Chatbot Mangan in New York directs traders to break the law

New York. An artificial intelligence-based chatbot created by New York City to help small business owners is under fire for offering outlandish advice that misrepresents local policies and advises businesses to break the law.

However, days after technology outlet The Markup first reported the issues, the city chose to leave the tool on its official website. Mayor Eric Adams defended the decision this week while acknowledging that the chatbot's responses were “flawed in some areas.”

The chatbot launched in October as a “one-stop hub” for entrepreneurs, offering users algorithmically generated text answers to questions about how to navigate the city's bureaucratic maze.

It includes a warning that it “may sometimes produce information that is incorrect, harmful, or biased” and a warning, reinforced, that its responses are not legal advice.

However, it continues to provide faulty guidance, worrying experts who say the flawed system highlights the risks of governments adopting AI-based systems without adequate guardrails.

“They are releasing untested software, without any oversight,” said Julia Stojanovic, a computer science professor and director of the Center for Responsible Artificial Intelligence at New York University. “They clearly do not intend to do what is responsible.”

In response to questions on Wednesday, the chatbot falsely suggested that it is legal for an employer to fire a worker who complains of sexual harassment, fails to disclose pregnancy or refuses to cut her braids. In contradiction to two of the city's major waste initiatives, he said businesses can put their waste in black bags and are not required to compost it.

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Sometimes the robot's responses bordered on the absurd. When asked if a restaurant could serve cheese that had been bitten by a rodent, he replied: “Yes, you can serve cheese to customers even if it has rat bites on it,” before adding that it was important to assess “the extent of the damage caused by that.” “Rodent,” “rat,” and “inform customers of the situation.”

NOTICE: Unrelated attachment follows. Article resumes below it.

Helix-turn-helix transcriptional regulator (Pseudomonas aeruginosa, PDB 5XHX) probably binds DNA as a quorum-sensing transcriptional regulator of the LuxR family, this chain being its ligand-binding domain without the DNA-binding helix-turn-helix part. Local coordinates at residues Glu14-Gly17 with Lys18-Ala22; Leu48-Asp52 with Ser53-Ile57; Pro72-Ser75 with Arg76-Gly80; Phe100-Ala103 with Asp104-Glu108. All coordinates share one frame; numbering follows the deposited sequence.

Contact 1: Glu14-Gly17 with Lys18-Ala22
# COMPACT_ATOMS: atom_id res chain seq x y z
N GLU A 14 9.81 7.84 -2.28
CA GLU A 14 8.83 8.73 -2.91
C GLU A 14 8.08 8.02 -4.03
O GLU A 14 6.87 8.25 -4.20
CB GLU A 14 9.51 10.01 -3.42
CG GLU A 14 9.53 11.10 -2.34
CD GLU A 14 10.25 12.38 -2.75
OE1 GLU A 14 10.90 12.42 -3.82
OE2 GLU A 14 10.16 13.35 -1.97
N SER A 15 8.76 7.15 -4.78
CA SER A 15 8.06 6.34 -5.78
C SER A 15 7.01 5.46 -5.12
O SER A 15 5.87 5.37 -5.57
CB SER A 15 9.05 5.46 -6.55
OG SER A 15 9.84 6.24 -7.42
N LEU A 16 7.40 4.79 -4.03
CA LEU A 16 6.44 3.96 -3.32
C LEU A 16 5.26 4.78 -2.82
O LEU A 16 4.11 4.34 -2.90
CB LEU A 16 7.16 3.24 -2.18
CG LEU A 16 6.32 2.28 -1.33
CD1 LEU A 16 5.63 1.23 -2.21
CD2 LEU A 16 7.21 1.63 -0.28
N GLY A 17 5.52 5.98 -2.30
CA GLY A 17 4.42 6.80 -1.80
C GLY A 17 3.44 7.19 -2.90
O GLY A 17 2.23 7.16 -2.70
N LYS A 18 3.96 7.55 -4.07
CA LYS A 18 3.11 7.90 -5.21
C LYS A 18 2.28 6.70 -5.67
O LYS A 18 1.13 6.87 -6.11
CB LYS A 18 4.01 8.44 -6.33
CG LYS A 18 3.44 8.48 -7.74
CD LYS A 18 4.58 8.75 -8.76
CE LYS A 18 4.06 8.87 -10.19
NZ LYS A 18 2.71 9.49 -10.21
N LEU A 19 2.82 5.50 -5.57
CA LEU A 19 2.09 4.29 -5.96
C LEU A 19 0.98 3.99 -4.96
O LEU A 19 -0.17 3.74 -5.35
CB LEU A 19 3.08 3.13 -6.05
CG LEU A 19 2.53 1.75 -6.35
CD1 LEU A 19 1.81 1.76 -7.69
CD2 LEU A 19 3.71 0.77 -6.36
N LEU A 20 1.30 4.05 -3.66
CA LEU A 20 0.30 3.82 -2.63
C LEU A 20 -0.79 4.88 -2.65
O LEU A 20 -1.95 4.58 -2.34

A spokesperson for Microsoft, which operates the bot through Azure AI services, said the company is working with city staff “to improve the service and ensure the results are accurate and based on official city documents.”

At a press conference on Tuesday, Adams, a Democrat, suggested that allowing users to find problems is just part of ironing out the rough edges of the new technology.

“Anyone who knows technology knows that's the way it's done,” he said. “Only frightened people sit and say: ‘Oh, things are not going the way we want them to, and now we have to run away from them together.’” “I don’t live like that.”

Stojanovic described this approach as “reckless and irresponsible.”

Scientists have long expressed concern about the drawbacks of this type of large linguistic models, which are trained using millions of texts pulled from the Internet, and are prone to providing inaccurate and illogical answers.

But as the success of ChatGPT and other chatbots captured public attention, private companies launched their own products, with mixed results. Earlier this month, a court ordered Air Canada to refund a customer's money after the company's chatbot misrepresented the airline's refund policy. Both TurboTax and H&R Block have recently faced criticism for deploying chatbots that offer poor tax preparation advice.

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Gevin West, a professor at the University of Washington and co-founder of the Center for an Informed Public, said the risks are high when models are promoted by the public sector.

“There is a different level of trust given to government,” West said. “Public officials need to think about what kind of harm they could do if someone follows this advice and gets into trouble.”

Other cities using chatbots typically limit them to a limited set of inputs, which reduces misinformation, experts say.

Ted Ross, Los Angeles' chief information officer, said the city carefully controls the content used by its chatbots, which do not rely on large language models.

Myrtle Frost

"Reader. Evil problem solver. Typical analyst. Unapologetic internet ninja."

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